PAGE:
For every NFL team, a crucial question hangs in the air once training camp kicks into gear: How are we going to win games this year?
The roster-building process is just about complete. Games loom. And as they watch their pieces come together during training camp, the preseason and the start of the regular season, front offices and coaching staffs eternally wonder, "OK, what is our recipe for success?"
Granted, some teams are more desperate and quietly wonder IF they're going to win games, not HOW. But most teams try to envision a sensible path to victory. Are we going to do it with our offense or our defense? With our running game or our passing game? How are we going to succeed on Sundays?
Certain teams have distinct personalities that make those questions easy to answer. But in today's NFL, with rosters constantly changing, coaching staffs getting overhauled and a salary cap rearing its head, every year brings different circumstances and new realities. The Denver Broncos did it with their offense for most of the time Peyton Manning was their quarterback, but when they won a Super Bowl with Manning last season, their defense carried them.
The Ravens know all about a recipe for success changing. They did it with defense for years, but when they won a Super Bowl in 2012, their offense carried them.
What about 2016? Coming off their first losing season since 2007, how are the Ravens going to play winning football again?
Staying healthier obviously is part of the equation after injuries shredded their depth chart in 2015, but that's a given. Football-wise, how are they going to win?
This much is certain: With the signing of kicker Justin Tucker last week, they're doubling down on special teams as a vital component. All teams pay lip service to the third phase's importance, but the Ravens back it up. They've signed Tucker and punter Sam Koch to top-of-the-market deals. Their coaching staff features a kicking consultant. Special Teams Coordinator Jerry Rosburg is also the team's associate head coach.
Despite their losing season, the Ravens had the NFL's most effective special teams in 2015, according to the Dallas Morning News' Rick Gosselin, who tracks 22 statistical categories and compiles overall rankings. Tucker's signing underscores the Ravens' plans to use those special teams as difference-makers again this year.
They're also seemingly focused on establishing a normal turnover ratio after their disastrous 2015 performance in that important metric. The Ravens ended the year with 14 fewer takeaways than giveaways and in the process set a franchise-record for fewest interceptions in a season. In response, they've brought in a new position coach, signed a top free-agent safety and a slot corner, and ramped up the importance of ball-skill drills in practice.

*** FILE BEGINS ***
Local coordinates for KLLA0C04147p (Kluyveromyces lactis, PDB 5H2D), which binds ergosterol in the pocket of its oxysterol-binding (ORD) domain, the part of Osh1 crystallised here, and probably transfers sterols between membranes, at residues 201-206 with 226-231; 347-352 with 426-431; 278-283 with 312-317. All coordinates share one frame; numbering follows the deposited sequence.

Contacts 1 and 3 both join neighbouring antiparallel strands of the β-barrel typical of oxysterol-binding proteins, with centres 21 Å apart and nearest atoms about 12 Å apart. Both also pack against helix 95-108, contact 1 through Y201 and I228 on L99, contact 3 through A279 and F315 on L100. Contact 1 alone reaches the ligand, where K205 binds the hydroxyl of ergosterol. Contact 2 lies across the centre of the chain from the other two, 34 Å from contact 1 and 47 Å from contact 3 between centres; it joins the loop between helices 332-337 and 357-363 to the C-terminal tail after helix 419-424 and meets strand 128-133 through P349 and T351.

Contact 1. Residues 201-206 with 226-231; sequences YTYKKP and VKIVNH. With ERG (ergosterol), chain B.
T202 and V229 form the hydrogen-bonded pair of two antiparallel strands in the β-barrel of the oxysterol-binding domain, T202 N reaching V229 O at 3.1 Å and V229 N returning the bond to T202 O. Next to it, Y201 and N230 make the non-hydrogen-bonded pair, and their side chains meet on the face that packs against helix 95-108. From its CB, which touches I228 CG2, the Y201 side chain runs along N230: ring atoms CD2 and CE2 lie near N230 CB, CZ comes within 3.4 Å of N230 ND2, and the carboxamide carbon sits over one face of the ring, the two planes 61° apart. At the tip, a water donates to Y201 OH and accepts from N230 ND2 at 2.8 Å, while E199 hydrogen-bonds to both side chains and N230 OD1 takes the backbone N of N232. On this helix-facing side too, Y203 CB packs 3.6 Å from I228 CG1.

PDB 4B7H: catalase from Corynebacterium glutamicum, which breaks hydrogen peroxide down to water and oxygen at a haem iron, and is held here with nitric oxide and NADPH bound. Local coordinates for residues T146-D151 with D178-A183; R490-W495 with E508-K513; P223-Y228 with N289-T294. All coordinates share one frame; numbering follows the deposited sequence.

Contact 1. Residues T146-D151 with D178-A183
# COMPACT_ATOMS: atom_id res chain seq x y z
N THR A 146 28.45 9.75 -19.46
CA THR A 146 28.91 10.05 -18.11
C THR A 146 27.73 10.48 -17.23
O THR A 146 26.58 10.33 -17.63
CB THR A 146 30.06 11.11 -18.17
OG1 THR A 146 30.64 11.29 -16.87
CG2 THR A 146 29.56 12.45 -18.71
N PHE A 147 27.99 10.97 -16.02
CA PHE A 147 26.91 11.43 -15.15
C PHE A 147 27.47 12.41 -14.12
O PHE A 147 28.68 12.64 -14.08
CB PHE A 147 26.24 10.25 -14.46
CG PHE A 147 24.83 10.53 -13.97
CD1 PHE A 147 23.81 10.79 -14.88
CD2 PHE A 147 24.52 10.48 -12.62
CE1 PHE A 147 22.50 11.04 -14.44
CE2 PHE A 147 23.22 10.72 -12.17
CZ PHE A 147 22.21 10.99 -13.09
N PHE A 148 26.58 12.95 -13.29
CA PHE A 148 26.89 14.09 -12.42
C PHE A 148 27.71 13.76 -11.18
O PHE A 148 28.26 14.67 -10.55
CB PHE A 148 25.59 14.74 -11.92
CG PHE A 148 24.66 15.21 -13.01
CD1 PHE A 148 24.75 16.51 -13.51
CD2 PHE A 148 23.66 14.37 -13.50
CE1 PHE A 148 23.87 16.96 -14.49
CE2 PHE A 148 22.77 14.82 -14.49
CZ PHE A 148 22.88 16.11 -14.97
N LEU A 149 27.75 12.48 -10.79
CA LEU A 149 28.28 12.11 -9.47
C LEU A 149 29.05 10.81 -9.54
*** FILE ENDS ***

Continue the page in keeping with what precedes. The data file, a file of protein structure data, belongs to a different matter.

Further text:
The focus is warranted. Even with all the injuries and setbacks that occurred last season, the Ravens probably would have won at least several more games if only they had finished with a level turnover ratio as opposed to minus-14. It's that important.
As for the mix of offense and defense, the days of defense ruling in Baltimore obviously are over. The Ravens just want their defense to play more consistently than it did in 2015, when it took half the season to solidify. I don't think anyone should expect a return to Ray Lewis-era dominance, just more third down stops and fewer deep balls for touchdowns.
With all that in place, the stage would be set for Joe Flacco to take the Ravens as far as they can go. Their recipe for success obviously depends on the quarterback playing well, and it appears the Ravens agree, as they have surrounded him with his deepest group of targets in several years, including a bona fide deep-ball threat in Mike Wallace and a whole batch of tight ends.
Although Offensive Coordinator Marc Trestman has said he wants a unit that thinks run first, he likes the pass too much and has too many passing-game pieces to let the run dominate. With several new offensive linemen set to start and the running back depth chart unclear, I think a fairer expectation is a 50-50 run-pass balance. That's worked before.
Better turnover ratio. Offensive balance. Strong special teams. More defensive consistency.
That's your recipe for success in Baltimore in 2016.